| Notes: Mike Babcock is currently in his fourth season as the head coach of the Red Wings after signing a new three-year contract to remain in Detroit. Over his first three-plus campaigns in the Motor City, he has compiled a 195-67-35 record. Last year, Babcock became the first coach in NHL history to guide his team to three consecutive 50-win seasons in his first three seasons with a team. Under his watch, the Red Wings have twice captured the Presidents' Trophy as the NHL's regular season champion. In 2005-06, Detroit finished with a league best 58 wins, including an NHL record 31 road victories, and 124 points. Last season, the Red Wings again topped the NHL with 54 wins, 115 points and added the Jennings Trophy for fewest goals against. Those win totals (58, 54) represent the second and third highest respectively in franchise history. Last January, Babcock was named head coach of the Western Conference for the 2008 NHL All-Star Game after leading the Red Wings to a Conference best 30-8-3 first half record. The 30 wins at the time marked the best win total at the halfway point for any NHL team in an 82-game season, and the best first half win total ever in Red Wings' history. He once again represented the Red Wings at the 2009 NHL All-Star game in Montreal as an Assistant Coach. Babcock was a finalist for the 2008 Jack Adams Award as the NHL's Coach of the Year and was the winner of the Sporting News' 2008 NHL Coach of the Year as voted on by his peers. His overall record through six plus NHL seasons is 264-129-68, giving him the most wins among NHL head coaches since 2002-03, his first season in the National Hockey League.|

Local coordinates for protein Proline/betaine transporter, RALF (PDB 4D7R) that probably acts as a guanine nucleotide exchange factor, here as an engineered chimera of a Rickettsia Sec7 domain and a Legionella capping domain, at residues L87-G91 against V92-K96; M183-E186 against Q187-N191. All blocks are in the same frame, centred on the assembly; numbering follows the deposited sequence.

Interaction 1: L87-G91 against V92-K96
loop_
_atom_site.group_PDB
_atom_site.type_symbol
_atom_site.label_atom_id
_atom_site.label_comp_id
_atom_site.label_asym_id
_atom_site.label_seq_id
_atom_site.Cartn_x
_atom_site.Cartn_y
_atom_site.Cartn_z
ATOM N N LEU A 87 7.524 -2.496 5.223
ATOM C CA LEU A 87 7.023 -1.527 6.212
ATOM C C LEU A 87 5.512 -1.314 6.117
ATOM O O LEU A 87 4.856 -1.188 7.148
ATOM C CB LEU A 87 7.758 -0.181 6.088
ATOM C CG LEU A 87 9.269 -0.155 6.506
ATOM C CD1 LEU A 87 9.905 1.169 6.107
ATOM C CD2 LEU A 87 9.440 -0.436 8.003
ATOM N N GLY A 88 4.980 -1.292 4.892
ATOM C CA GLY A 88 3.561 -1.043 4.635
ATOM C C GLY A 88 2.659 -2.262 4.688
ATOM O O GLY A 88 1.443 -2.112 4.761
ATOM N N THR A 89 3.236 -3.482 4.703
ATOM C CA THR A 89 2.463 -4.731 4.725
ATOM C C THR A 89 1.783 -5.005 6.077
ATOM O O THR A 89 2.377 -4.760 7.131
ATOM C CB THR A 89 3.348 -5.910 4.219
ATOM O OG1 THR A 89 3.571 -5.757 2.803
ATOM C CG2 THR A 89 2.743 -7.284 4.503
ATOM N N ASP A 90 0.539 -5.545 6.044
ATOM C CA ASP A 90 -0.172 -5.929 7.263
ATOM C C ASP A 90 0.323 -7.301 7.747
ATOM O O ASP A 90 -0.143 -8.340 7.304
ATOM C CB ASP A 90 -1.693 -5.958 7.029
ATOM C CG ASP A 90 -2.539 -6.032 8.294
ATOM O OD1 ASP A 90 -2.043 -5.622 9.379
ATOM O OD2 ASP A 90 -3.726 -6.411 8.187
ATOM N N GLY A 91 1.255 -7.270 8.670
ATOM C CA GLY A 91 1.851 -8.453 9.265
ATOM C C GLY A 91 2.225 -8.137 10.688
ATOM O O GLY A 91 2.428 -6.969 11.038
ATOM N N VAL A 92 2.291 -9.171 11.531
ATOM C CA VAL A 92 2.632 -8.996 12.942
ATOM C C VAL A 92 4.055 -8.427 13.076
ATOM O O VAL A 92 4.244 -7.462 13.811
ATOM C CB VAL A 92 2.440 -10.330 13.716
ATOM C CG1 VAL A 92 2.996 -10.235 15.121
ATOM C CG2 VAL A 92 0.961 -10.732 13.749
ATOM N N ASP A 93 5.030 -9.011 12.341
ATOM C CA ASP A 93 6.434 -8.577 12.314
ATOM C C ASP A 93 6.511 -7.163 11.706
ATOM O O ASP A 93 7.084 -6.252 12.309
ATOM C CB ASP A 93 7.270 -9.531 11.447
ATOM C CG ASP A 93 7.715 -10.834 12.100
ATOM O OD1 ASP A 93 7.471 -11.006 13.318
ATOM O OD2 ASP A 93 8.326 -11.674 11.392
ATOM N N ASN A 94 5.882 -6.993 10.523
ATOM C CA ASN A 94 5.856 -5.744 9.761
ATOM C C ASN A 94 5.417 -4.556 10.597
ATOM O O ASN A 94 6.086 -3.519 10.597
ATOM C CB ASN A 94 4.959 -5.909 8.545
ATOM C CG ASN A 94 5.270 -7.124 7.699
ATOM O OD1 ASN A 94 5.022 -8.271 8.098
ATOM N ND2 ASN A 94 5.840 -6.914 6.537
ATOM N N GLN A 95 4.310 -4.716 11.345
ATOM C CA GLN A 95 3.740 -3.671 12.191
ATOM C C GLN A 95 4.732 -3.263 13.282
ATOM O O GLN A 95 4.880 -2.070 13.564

Babcock's NHL postseason success is just as impressive. He guided the Red Wings to the 2008 Stanley Cup championship in only his third season with the team, securing his first title in the National Hockey League and the 11th in Red Wings' team history. This came just one season after Babcock led the Red Wings to the 2007 Western Conference Final. Since he entered the league in 2002-03, Babcock has coached in 67 NHL postseason games, 15 more than any other coach during that span. He has won 43 postseason games, also 15 more than his closest competitor. His .642 postseason winning percentage since 2003 is tops among NHL coaches.
Prior to joining the Red Wings, Babcock spent two seasons with the Mighty Ducks of Anaheim (2002-04), where in his first season as an NHL head coach he led the Ducks to their first ever appearance in the Stanley Cup Final. With four straight wins over Detroit in the first round of the 2003 playoffs, the Ducks became the first team to sweep a defending Stanley Cup champion since 1952 when the Red Wings swept the Toronto Maple Leafs.
In 2002-03, Babcock led Anaheim to their then best regular season in club history, totaling 40 wins and 95 points (40-27-9-6). Anaheim was the most improved team in the NHL that season, finishing 26 points ahead of their total from 2001-02. The Ducks also set club records for lowest GAA (2.32) and fewest goals allowed (193).